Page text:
This is not a case for callousness. They took care of us for 20 or so years, and we will take care of them, too, if it comes to that. But it is not fair of them to withhold warnings of deteriorating finances. If we do not know what is coming, we cannot help them plan for it.

Just as we should talk about money with our parents, we should be less reticent about discussing it with others.


Why do I continually meet people who live from payday to payday and why do I have to keep parroting the same lines. Financial freedom is not rocket science. Follow these simple steps.

• Spend less than you earn
• Join a subsidised superannuation scheme or KiwiSaver
• If you are in the position of having short term expensive debt pay it off.
• Take out insurance – income protection is essential.
• Set aside an emergency fund.
• Buy a property and focus on paying off the mortgage as soon as you can.
• Set up an investment portfolio.
• Attend to legal issues such as writing a will.

If you can’t do this on your own, get hold of a financial planner to help you. Less than 30% of Kiwi’s have financial plans.

Who’s Counting?

I am – and I am up to five – five great ways to find extra money.

One: Slash your credit card rate – you could take a term loan, clear the balance and cut your card up; if you don’t want to do this transfer to a low interest rate card; or alternatively increase you mortgage to clear your card and finally – if you have money in your savings account or term deposit pay off your card! The interest you earn is less than a quarter of the rate on your card.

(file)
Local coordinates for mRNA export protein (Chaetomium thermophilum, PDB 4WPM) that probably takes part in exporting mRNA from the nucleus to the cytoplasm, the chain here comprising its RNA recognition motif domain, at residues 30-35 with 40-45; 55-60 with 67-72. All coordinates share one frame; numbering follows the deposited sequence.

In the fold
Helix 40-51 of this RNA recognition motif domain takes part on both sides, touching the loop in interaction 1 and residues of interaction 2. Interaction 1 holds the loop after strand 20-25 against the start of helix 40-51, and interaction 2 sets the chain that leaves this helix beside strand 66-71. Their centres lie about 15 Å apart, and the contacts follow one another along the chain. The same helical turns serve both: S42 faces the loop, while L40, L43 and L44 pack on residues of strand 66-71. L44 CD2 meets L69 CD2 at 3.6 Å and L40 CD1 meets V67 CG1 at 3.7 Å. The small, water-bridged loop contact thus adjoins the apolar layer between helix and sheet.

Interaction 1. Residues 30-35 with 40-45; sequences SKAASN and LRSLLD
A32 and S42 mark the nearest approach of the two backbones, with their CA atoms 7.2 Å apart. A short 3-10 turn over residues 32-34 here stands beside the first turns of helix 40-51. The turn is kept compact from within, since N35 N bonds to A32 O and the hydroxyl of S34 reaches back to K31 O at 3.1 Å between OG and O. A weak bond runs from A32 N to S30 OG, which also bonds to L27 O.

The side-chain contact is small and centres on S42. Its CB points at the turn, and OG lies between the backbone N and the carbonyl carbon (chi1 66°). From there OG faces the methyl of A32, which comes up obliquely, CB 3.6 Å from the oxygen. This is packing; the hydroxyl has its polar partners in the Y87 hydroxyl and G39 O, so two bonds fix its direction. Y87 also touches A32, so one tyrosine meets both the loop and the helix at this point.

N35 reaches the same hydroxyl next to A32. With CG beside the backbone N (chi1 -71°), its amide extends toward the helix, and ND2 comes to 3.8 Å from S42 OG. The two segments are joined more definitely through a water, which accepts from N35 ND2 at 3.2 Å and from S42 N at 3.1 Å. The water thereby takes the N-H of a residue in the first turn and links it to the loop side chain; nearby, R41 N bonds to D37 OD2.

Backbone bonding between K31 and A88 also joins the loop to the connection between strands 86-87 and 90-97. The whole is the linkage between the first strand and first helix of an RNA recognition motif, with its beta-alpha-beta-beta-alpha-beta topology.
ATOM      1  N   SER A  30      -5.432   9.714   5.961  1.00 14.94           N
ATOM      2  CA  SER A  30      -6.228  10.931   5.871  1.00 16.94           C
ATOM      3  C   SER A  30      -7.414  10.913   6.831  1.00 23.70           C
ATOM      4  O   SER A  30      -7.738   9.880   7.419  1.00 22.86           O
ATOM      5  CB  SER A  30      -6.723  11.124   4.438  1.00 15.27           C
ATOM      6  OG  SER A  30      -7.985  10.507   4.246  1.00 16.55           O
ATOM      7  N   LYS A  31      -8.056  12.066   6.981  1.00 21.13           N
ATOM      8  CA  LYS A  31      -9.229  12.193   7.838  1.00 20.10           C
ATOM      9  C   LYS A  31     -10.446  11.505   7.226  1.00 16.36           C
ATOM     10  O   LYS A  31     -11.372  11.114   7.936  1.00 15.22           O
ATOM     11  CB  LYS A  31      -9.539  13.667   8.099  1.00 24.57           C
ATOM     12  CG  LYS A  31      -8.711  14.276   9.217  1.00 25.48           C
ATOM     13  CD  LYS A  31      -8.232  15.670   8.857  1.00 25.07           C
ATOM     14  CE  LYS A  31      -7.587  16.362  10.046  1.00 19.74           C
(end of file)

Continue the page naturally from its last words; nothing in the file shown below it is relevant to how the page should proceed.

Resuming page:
Two: Lower your entertainment costs; hire a DVD and make your own popcorn, play board games with your family, go for a walk – instead of going out for a meal, prepare your own dinner, light candles and enjoy a bottle of wine which is at least a third cheaper than that at your favourite restaurant.

Three: Have a garage sale, invite your neighbours to join in, you may be meeting some for the first time but making money together is a great bonding process.

Four: Sell your used books to a second hand book shop – and try not to be tempted by buying more!

And finally revisit all your insurances you may be able to prune costs by taking on an excess, you may find that you now have unnecessary insurances BUT remember insurance is the umbrella which prevents financial ruin!